Laurie E. Damianos is a two-time graduate from
Carnegie Mellon now Lead Artificial Intelligence Engineer at Mitre
Corporation near Boston , MA. After Laurie graduated
in 1985 with a degree in the biological sciences, she returned and earned
a degree in computer science in 1994.
In the following interview, Laurie reflects on her time at CMU and the lessons she has learned since earning her second degree.
Reputation and location (I grew up in Pittsburgh)
What was your favorite class and why?
I had two favorites: Algorithms and 212. In 212 I liked the instructor. Algorithms - was really challenging, taught me to think "out of the box", and showed me that there was never just one right answer
Who was your favorite professor and why?
Steve Shafer, Ph.D. (CS1979, 1983). He seemed to enjoy teaching a lot and made the class and assignments fun yet challenging.
What was the best thing about living in Pittsburgh?
I had grown up there so some friends and family were still there. But I think what I like most about Pittsburgh are the friendly people and how beautiful it can be when the seasons change.
What opportunities do you feel you had at Carnegie Mellon that you wouldn't have had at another university?
At Carnegie Mellon, I had the opportunity to work on real projects with teams of students. This was great preparation for work in the real world where collaboration is key to successful projects. Carnegie Mellon also presented me with the opportunity to do real research in addition to my classes.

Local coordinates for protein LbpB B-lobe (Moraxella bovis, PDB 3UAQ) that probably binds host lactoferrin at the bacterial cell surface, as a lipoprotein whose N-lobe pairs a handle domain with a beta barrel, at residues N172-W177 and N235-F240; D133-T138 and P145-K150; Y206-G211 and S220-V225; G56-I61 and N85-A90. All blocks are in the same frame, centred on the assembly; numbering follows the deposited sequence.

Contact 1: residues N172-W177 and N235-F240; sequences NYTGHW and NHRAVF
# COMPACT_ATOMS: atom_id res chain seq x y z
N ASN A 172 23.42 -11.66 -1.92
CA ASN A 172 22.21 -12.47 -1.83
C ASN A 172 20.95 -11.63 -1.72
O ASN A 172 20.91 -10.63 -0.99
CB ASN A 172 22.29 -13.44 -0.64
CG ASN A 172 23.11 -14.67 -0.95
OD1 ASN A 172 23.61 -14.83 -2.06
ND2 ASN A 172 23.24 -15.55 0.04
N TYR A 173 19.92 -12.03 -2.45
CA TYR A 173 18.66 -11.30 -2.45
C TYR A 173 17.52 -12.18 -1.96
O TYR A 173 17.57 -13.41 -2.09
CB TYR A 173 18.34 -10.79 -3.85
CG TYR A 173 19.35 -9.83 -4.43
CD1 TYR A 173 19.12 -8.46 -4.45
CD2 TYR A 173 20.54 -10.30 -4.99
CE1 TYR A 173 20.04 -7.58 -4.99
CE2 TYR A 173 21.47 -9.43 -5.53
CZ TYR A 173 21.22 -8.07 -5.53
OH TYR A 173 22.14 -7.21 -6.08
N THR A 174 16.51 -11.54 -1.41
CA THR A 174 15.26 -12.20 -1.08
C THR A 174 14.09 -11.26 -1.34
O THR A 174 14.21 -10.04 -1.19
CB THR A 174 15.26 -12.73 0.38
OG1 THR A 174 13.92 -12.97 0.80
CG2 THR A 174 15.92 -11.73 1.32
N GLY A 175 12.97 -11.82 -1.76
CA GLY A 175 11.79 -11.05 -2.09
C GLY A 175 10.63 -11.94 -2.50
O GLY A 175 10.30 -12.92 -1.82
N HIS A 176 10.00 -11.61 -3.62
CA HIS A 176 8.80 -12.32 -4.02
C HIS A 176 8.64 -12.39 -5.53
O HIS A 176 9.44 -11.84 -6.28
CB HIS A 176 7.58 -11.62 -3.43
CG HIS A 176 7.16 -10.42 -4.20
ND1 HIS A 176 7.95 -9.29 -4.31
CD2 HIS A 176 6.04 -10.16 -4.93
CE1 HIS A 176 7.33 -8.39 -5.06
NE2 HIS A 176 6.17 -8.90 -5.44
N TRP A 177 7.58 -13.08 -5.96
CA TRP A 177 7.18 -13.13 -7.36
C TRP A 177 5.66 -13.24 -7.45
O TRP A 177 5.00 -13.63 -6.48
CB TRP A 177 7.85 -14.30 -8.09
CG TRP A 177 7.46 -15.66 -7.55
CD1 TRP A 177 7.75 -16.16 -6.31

Carnegie Mellon taught me how to think "out of the box" and how to solve problems. I find these valuable skills no matter what I do in life. Where I work, there are CS graduates from many universities. It's not surprising that those from Carnegie Mellon are good thinkers and problem solvers, or "scientists," while those from some other universities tend to fall into the "programmer" category.
I have several pieces of advice. First of all, keep in mind that many others before you made it through - it's not that bad. Second, stop worrying and spend more time focusing on really *thinking* about and enjoying what it is that you are learning.